Report card

See where Texas falls among best states, according to a recent report

We're more so the worst than the best, a study finds. Photo by gguy44/Getty Images

How does Texas measure up to the rest of the United States? A new study comparing the 50 U.S. states in terms of healthcare, education, the economy, and numerous other factors shows that we aren't the worst state in the country, but we're certainly not the best, either.

Texas ranks 38th overall in U.S. News & World Report's best states rankings for 2019, down two spots from 2018. Washington takes the top spot, while Louisiana has the misfortune of being in last place.

For the study, U.S. News asked Americans "how satisfied they were with various state government services and where they thought their state governments should focus resources." The site took those results and rated each state on the areas above, as well as infrastructure, opportunity, fiscal stability, crime and corrections, and natural environment. The most weight was given to healthcare, followed by education.

The Lone Star State, which is home to many notable companies (AT&T, Southwest Airlines, Whole Foods, Dell, and others), ranks best in fiscal stability (No. 12) and economy (No. 15).

America's oil boom in the early 1900s transformed Texas, and the state continues to be a key player in the industry, as well as a leading destination for business, the study explains.

"Texas' diverse industrial base has drawn many businesses and workers in recent decades because of light regulation, low taxes and a low cost of labor," U.S. News says. "Entrepreneurs are particularly attracted to Austin, which emerged as a major player in the technology industry in the 1990s. Its 'South by Southwest' is one of the preeminent national tech conferences."

What else is working in Texas? "Traditionally, agriculture has been among the state's largest industries, and it produces the most livestock and livestock product in the country," the study adds. "The state also is a leader in export revenues, according to the U.S. Census Bureau. Other industries driving growth include business, education and health, hospitality and manufacturing."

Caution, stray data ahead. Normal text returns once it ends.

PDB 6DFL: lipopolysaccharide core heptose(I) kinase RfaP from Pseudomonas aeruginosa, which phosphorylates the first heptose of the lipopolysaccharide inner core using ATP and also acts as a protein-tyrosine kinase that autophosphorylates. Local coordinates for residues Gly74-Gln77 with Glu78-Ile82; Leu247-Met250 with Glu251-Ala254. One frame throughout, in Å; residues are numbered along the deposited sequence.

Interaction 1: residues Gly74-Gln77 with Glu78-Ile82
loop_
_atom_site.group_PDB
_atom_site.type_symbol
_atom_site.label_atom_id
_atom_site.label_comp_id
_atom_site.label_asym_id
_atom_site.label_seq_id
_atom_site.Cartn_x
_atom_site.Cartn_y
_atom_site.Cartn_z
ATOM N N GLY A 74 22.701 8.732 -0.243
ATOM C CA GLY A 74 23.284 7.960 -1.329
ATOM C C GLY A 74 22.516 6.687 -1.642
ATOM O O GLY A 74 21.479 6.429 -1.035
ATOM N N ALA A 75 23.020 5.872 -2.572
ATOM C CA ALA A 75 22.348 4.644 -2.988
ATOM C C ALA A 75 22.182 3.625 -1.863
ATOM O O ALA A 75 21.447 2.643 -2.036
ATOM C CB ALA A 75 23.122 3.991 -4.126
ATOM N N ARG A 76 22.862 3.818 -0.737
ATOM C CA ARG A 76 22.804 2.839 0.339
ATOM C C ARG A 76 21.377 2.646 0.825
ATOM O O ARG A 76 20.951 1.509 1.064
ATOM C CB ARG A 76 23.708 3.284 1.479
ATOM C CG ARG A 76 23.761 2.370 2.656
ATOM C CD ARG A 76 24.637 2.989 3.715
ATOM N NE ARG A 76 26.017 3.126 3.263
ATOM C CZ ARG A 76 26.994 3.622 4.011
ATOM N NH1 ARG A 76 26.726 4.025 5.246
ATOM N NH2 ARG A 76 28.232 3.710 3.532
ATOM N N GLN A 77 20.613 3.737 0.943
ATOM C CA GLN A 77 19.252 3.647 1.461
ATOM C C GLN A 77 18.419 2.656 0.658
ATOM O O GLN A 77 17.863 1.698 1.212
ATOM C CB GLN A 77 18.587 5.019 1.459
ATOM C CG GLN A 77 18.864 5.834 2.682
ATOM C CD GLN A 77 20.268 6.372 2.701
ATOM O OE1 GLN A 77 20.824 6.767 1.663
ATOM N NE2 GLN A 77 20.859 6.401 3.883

Texas, however, could stand to improve in many areas: infrastructure (33), crime and corrections (33), education (34), healthcare (37), opportunity (39), and natural environment (40).

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This article originally ran on CultureMap.

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Building Houston

 
 

CERAWeek attendees identified the four energy tech companies to watch. Photo via Getty Images

Wondering what energy tech companies you should keep an eye on? Wonder no more.

As a part of 2021 CERAWeek by IHS Markit, the Rice Alliance for Technology and Entrepreneurship hosted a virtual pitch competition today featuring 20 companies in four sessions. Each entrepreneur had four minutes to pitch, and then a few more to take questions from industry experts.

"Of the companies here today, we've intentionally selected a diverse group," says Brad Burke, managing director of the Rice Alliance at the start of the event. "They range from companies looking for their seed funding to companies that have raised $20 million or more."